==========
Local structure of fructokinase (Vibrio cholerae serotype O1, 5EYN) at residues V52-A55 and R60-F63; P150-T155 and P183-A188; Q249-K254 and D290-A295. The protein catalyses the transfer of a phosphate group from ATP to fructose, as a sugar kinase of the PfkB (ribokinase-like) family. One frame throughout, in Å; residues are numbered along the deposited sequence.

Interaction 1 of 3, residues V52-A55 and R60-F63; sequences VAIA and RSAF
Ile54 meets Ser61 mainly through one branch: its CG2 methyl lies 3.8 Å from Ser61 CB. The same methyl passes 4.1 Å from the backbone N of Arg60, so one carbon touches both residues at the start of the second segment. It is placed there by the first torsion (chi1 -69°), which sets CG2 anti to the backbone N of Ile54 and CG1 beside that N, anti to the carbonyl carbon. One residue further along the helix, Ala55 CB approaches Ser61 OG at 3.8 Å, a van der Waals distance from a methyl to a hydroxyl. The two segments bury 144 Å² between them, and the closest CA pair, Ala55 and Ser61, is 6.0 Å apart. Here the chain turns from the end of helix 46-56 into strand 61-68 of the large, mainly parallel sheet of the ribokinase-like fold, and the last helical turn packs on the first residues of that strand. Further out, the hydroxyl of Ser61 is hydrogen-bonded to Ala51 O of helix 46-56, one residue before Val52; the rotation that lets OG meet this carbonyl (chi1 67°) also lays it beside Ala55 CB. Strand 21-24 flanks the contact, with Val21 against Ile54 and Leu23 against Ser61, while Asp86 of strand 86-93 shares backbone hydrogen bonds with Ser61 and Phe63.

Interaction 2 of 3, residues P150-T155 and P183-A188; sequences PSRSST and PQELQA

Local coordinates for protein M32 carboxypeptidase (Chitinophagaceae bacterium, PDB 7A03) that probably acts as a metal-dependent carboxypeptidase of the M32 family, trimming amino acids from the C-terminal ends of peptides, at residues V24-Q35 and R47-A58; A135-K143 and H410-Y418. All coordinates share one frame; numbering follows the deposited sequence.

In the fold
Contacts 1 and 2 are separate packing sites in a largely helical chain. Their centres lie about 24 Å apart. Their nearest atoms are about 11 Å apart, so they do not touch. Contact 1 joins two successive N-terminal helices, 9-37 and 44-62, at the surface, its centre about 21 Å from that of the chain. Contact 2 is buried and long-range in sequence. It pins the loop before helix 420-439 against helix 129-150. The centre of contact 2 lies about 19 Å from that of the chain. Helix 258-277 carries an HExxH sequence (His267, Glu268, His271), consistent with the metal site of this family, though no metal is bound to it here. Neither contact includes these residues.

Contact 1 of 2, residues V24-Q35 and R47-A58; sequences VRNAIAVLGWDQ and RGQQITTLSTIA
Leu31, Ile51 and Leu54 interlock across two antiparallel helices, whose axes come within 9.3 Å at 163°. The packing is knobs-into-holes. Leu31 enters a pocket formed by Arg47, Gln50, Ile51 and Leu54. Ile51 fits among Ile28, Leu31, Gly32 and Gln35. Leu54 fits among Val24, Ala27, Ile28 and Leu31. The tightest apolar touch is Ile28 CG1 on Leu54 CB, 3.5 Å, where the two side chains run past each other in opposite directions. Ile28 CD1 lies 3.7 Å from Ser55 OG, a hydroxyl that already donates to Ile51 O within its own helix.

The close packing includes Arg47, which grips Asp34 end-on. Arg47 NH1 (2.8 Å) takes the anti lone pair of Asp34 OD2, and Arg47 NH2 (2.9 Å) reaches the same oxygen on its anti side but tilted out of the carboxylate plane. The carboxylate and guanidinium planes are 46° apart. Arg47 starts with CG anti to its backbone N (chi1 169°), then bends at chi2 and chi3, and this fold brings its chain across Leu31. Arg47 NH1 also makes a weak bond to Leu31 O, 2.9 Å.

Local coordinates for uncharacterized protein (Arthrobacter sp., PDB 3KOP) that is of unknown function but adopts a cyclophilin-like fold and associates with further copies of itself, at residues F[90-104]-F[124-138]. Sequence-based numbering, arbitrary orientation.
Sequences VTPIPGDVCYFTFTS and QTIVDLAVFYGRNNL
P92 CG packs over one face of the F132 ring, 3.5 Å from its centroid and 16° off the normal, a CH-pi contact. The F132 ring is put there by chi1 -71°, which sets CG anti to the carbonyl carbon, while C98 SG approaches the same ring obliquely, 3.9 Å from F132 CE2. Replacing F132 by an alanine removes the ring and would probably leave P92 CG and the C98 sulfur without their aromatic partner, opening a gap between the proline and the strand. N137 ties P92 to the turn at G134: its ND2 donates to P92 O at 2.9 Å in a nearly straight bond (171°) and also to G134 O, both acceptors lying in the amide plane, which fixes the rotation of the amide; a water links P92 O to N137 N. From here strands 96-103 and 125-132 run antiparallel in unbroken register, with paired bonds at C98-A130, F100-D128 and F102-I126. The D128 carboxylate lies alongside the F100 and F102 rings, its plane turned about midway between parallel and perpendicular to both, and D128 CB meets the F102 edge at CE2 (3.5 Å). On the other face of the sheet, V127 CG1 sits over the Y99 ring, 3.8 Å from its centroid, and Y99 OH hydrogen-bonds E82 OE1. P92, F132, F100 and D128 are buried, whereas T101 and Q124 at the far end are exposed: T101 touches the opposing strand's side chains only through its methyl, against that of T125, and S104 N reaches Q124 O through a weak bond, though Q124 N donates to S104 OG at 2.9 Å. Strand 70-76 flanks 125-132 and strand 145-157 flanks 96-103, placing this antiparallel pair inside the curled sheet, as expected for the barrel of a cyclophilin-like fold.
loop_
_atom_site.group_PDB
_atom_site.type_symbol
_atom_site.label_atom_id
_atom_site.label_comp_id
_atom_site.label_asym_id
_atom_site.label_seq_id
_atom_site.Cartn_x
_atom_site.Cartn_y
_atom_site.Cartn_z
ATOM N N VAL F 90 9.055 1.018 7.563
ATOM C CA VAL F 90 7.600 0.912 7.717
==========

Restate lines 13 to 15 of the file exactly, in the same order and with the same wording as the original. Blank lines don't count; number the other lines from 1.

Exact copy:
P92 CG packs over one face of the F132 ring, 3.5 Å from its centroid and 16° off the normal, a CH-pi contact. The F132 ring is put there by chi1 -71°, which sets CG anti to the carbonyl carbon, while C98 SG approaches the same ring obliquely, 3.9 Å from F132 CE2. Replacing F132 by an alanine removes the ring and would probably leave P92 CG and the C98 sulfur without their aromatic partner, opening a gap between the proline and the strand. N137 ties P92 to the turn at G134: its ND2 donates to P92 O at 2.9 Å in a nearly straight bond (171°) and also to G134 O, both acceptors lying in the amide plane, which fixes the rotation of the amide; a water links P92 O to N137 N. From here strands 96-103 and 125-132 run antiparallel in unbroken register, with paired bonds at C98-A130, F100-D128 and F102-I126. The D128 carboxylate lies alongside the F100 and F102 rings, its plane turned about midway between parallel and perpendicular to both, and D128 CB meets the F102 edge at CE2 (3.5 Å). On the other face of the sheet, V127 CG1 sits over the Y99 ring, 3.8 Å from its centroid, and Y99 OH hydrogen-bonds E82 OE1. P92, F132, F100 and D128 are buried, whereas T101 and Q124 at the far end are exposed: T101 touches the opposing strand's side chains only through its methyl, against that of T125, and S104 N reaches Q124 O through a weak bond, though Q124 N donates to S104 OG at 2.9 Å. Strand 70-76 flanks 125-132 and strand 145-157 flanks 96-103, placing this antiparallel pair inside the curled sheet, as expected for the barrel of a cyclophilin-like fold.
loop_
_atom_site.group_PDB